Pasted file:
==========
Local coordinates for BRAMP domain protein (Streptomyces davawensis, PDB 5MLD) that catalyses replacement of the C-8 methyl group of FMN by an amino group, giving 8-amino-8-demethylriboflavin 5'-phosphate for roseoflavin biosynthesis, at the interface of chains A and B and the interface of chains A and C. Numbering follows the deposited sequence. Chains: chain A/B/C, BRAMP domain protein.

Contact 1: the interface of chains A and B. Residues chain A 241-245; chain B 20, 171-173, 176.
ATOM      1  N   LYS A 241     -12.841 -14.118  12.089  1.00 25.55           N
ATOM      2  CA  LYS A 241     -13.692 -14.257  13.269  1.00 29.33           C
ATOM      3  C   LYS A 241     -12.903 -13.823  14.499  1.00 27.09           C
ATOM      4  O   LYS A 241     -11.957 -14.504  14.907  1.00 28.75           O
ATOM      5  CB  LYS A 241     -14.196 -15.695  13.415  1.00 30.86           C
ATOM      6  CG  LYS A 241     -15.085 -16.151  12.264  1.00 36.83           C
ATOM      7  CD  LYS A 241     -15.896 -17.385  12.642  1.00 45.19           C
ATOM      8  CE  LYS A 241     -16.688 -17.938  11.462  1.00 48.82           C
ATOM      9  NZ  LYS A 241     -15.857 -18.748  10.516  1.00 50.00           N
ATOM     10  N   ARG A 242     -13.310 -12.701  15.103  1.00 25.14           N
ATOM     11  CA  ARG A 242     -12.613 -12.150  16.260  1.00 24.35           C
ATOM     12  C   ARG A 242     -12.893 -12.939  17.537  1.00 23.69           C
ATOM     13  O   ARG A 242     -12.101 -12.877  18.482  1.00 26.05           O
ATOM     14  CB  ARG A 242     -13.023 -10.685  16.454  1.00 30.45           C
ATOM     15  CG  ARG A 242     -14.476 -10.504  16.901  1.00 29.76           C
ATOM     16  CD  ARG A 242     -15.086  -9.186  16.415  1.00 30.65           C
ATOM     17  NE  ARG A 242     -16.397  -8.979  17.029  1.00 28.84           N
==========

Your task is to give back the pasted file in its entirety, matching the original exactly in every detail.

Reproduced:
Local coordinates for BRAMP domain protein (Streptomyces davawensis, PDB 5MLD) that catalyses replacement of the C-8 methyl group of FMN by an amino group, giving 8-amino-8-demethylriboflavin 5'-phosphate for roseoflavin biosynthesis, at the interface of chains A and B and the interface of chains A and C. Numbering follows the deposited sequence. Chains: chain A/B/C, BRAMP domain protein.

Contact 1: the interface of chains A and B. Residues chain A 241-245; chain B 20, 171-173, 176.
ATOM      1  N   LYS A 241     -12.841 -14.118  12.089  1.00 25.55           N
ATOM      2  CA  LYS A 241     -13.692 -14.257  13.269  1.00 29.33           C
ATOM      3  C   LYS A 241     -12.903 -13.823  14.499  1.00 27.09           C
ATOM      4  O   LYS A 241     -11.957 -14.504  14.907  1.00 28.75           O
ATOM      5  CB  LYS A 241     -14.196 -15.695  13.415  1.00 30.86           C
ATOM      6  CG  LYS A 241     -15.085 -16.151  12.264  1.00 36.83           C
ATOM      7  CD  LYS A 241     -15.896 -17.385  12.642  1.00 45.19           C
ATOM      8  CE  LYS A 241     -16.688 -17.938  11.462  1.00 48.82           C
ATOM      9  NZ  LYS A 241     -15.857 -18.748  10.516  1.00 50.00           N
ATOM     10  N   ARG A 242     -13.310 -12.701  15.103  1.00 25.14           N
ATOM     11  CA  ARG A 242     -12.613 -12.150  16.260  1.00 24.35           C
ATOM     12  C   ARG A 242     -12.893 -12.939  17.537  1.00 23.69           C
ATOM     13  O   ARG A 242     -12.101 -12.877  18.482  1.00 26.05           O
ATOM     14  CB  ARG A 242     -13.023 -10.685  16.454  1.00 30.45           C
ATOM     15  CG  ARG A 242     -14.476 -10.504  16.901  1.00 29.76           C
ATOM     16  CD  ARG A 242     -15.086  -9.186  16.415  1.00 30.65           C
ATOM     17  NE  ARG A 242     -16.397  -8.979  17.029  1.00 28.84           N